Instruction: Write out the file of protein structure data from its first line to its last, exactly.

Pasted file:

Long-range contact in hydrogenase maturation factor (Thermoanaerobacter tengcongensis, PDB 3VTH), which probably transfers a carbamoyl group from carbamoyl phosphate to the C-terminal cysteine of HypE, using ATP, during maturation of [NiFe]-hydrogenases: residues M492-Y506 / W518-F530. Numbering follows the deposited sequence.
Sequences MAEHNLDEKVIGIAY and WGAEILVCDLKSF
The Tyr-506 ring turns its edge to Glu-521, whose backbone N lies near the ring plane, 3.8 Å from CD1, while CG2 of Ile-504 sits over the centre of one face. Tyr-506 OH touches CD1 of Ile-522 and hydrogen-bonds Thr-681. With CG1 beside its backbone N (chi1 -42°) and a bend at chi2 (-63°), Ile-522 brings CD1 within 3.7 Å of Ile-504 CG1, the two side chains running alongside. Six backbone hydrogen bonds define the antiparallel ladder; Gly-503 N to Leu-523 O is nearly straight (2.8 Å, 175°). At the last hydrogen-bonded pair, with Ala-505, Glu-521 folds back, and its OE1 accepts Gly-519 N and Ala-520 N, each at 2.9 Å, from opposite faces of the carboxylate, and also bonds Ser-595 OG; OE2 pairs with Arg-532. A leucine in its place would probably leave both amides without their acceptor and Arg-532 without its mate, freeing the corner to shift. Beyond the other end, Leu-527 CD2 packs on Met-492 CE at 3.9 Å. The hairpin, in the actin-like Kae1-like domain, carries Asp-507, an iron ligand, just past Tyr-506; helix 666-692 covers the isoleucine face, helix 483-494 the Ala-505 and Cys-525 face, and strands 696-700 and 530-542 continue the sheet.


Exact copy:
Long-range contact in hydrogenase maturation factor (Thermoanaerobacter tengcongensis, PDB 3VTH), which probably transfers a carbamoyl group from carbamoyl phosphate to the C-terminal cysteine of HypE, using ATP, during maturation of [NiFe]-hydrogenases: residues M492-Y506 / W518-F530. Numbering follows the deposited sequence.
Sequences MAEHNLDEKVIGIAY and WGAEILVCDLKSF
The Tyr-506 ring turns its edge to Glu-521, whose backbone N lies near the ring plane, 3.8 Å from CD1, while CG2 of Ile-504 sits over the centre of one face. Tyr-506 OH touches CD1 of Ile-522 and hydrogen-bonds Thr-681. With CG1 beside its backbone N (chi1 -42°) and a bend at chi2 (-63°), Ile-522 brings CD1 within 3.7 Å of Ile-504 CG1, the two side chains running alongside. Six backbone hydrogen bonds define the antiparallel ladder; Gly-503 N to Leu-523 O is nearly straight (2.8 Å, 175°). At the last hydrogen-bonded pair, with Ala-505, Glu-521 folds back, and its OE1 accepts Gly-519 N and Ala-520 N, each at 2.9 Å, from opposite faces of the carboxylate, and also bonds Ser-595 OG; OE2 pairs with Arg-532. A leucine in its place would probably leave both amides without their acceptor and Arg-532 without its mate, freeing the corner to shift. Beyond the other end, Leu-527 CD2 packs on Met-492 CE at 3.9 Å. The hairpin, in the actin-like Kae1-like domain, carries Asp-507, an iron ligand, just past Tyr-506; helix 666-692 covers the isoleucine face, helix 483-494 the Ala-505 and Cys-525 face, and strands 696-700 and 530-542 continue the sheet.